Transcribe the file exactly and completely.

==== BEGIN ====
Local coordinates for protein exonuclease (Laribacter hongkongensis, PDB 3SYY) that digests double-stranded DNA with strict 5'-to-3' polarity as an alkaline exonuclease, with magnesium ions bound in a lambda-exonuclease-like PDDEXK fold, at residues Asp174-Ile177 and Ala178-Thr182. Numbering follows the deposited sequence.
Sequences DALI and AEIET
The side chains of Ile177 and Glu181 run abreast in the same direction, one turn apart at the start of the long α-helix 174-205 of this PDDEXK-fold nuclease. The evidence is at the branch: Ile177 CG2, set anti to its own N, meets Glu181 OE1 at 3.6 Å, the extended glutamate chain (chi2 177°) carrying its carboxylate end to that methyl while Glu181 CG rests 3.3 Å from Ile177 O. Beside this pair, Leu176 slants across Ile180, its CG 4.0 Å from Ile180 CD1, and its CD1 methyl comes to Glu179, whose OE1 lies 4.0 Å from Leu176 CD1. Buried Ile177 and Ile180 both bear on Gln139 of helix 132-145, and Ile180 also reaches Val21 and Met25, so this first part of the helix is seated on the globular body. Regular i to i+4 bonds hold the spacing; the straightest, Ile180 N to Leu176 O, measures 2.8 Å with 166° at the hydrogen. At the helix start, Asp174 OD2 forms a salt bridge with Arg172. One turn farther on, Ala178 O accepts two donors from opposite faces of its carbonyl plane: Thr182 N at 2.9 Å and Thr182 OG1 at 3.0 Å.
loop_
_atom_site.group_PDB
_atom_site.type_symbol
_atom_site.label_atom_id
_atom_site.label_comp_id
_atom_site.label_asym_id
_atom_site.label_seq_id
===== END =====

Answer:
Local coordinates for protein exonuclease (Laribacter hongkongensis, PDB 3SYY) that digests double-stranded DNA with strict 5'-to-3' polarity as an alkaline exonuclease, with magnesium ions bound in a lambda-exonuclease-like PDDEXK fold, at residues Asp174-Ile177 and Ala178-Thr182. Numbering follows the deposited sequence.
Sequences DALI and AEIET
The side chains of Ile177 and Glu181 run abreast in the same direction, one turn apart at the start of the long α-helix 174-205 of this PDDEXK-fold nuclease. The evidence is at the branch: Ile177 CG2, set anti to its own N, meets Glu181 OE1 at 3.6 Å, the extended glutamate chain (chi2 177°) carrying its carboxylate end to that methyl while Glu181 CG rests 3.3 Å from Ile177 O. Beside this pair, Leu176 slants across Ile180, its CG 4.0 Å from Ile180 CD1, and its CD1 methyl comes to Glu179, whose OE1 lies 4.0 Å from Leu176 CD1. Buried Ile177 and Ile180 both bear on Gln139 of helix 132-145, and Ile180 also reaches Val21 and Met25, so this first part of the helix is seated on the globular body. Regular i to i+4 bonds hold the spacing; the straightest, Ile180 N to Leu176 O, measures 2.8 Å with 166° at the hydrogen. At the helix start, Asp174 OD2 forms a salt bridge with Arg172. One turn farther on, Ala178 O accepts two donors from opposite faces of its carbonyl plane: Thr182 N at 2.9 Å and Thr182 OG1 at 3.0 Å.
loop_
_atom_site.group_PDB
_atom_site.type_symbol
_atom_site.label_atom_id
_atom_site.label_comp_id
_atom_site.label_asym_id
_atom_site.label_seq_id